CLIMATE-SMART agriculture (CSA) is an umbrella approach which deals with the challenges of food security and climate change. Food insecurity in the world is increasing day by day due to ever increase in population with higher demand of foods. In the same way, crop productivity is hampering by climatic uncertainties and changes. The world is looking at an approach which should be climate proof and provide sustainable food systems. Climate-smart agriculture is a triple win as it provides appropriate production, resilience against climatic hazards and storage of carbon in soil, plants and trees. CSA is only system that can develop the technical, policy and investment conditions to achieve sustainable agricultural development for food security under climate change.
CSA is focusing on sustainably increase in crop productivity, farm income, food security development, adapting and building resilience of agricultural and food security systems to climate change at farm as well as globe levels, and mitigating the source of climate change within the context of agriculture (Reducing greenhouse gases emission).
CSA incorporates objectives and principles with sustainable intensification of crop production. Sustainable intensification aims a productive agriculture that conserves and enhances natural resources. It emphases on the judicious use of land and external inputs such as fertilizers, irrigation, pesticides etc. to make production system less vulnerable to climate change (mitigation of GHGs emission) along with higher agricultural productivity. The magnitude, immediacy and wide scope of the effects of changing climate on agricultural systems promote a compelling need to ensure comprehensive integration of CSA pillars into national agricultural planning, investments and programs. Nevertheless, there are some constraints in developing countries such as lack of finance, knowledge and capacity to develop climate resilient varieties. These constraints are major hindrance in implementing of climate smart agriculture.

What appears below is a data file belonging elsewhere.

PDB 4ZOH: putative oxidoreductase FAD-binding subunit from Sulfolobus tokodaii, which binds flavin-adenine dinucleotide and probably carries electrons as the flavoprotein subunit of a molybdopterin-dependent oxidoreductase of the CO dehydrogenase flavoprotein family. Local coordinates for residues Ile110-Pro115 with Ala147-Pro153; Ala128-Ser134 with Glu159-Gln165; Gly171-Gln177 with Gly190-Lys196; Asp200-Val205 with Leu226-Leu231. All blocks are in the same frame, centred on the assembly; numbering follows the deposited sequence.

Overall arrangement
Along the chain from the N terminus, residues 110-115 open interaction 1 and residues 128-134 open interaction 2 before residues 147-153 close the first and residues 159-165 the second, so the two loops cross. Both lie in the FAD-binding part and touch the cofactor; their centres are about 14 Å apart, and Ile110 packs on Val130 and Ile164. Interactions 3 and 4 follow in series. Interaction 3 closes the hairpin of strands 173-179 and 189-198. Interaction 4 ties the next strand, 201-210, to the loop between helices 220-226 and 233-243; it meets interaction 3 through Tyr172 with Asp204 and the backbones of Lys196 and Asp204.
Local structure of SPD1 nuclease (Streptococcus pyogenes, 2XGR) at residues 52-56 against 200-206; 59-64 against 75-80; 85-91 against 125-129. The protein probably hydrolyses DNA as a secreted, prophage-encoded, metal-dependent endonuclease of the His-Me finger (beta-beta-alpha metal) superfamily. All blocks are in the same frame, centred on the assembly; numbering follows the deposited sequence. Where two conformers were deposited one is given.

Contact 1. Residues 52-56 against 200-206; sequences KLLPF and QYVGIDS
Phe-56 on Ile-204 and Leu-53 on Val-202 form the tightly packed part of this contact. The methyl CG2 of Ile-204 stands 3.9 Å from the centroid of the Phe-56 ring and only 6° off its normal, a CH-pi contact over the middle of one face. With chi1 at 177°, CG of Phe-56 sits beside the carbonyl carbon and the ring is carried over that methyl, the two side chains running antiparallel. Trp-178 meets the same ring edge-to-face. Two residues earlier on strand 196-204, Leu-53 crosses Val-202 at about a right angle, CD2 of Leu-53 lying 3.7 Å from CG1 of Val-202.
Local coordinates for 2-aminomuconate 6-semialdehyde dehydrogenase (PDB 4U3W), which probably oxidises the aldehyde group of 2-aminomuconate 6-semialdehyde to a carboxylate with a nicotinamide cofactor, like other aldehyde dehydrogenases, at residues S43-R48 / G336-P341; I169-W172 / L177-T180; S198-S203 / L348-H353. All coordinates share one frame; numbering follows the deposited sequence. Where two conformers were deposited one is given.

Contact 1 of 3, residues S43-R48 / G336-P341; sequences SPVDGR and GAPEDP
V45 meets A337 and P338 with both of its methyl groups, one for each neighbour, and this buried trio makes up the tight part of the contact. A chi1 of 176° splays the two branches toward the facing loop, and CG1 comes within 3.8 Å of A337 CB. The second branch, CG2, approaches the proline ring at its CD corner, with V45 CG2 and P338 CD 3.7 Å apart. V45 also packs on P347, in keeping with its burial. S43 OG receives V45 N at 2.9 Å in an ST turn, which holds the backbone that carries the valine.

To make future zero hunger and farmers climate-smart, there is need of greater investments in following areas:
i) Management of climate risks with installment of early warning systems. Major benefit of this facility is that farmers will get weather related updates on their mobile phones. Consequently, farmers will adjust planting time and other crop management practices in accord with weather updates.
ii) Understanding and planning for adaptive transitions that make the food systems more productive and less sensitive to climatic hazards. As in developing countries like Pakistan, mostly farmers are unaware with dilemma of climate change and variability. So, development of Farmer Field School (FFS) and Farmer Advisory Centers (FAC) are needs of hour to educate farmer and make them more restive against any climatic catastrophe.
iii) Exploring the potential of agronomic practices to sequester greenhouse gases in soil. Agriculture is also a contributor of Greenhouse Gases (GHGs) emission in atmosphere. These GHGs are responsible of increase in temperature of the Globe. There are technologies to enhance sequestration of GHGs in soils. Adoptions of these technologies will provide co-benefit to the farmers through mitigation of GHGs and getting credits.
It is evident that Pakistan is the most vulnerable to climate change in South Asia. So, adoption of CSA should be on priority to make country self-food sufficient along with coping negative impact of climate change smartly.
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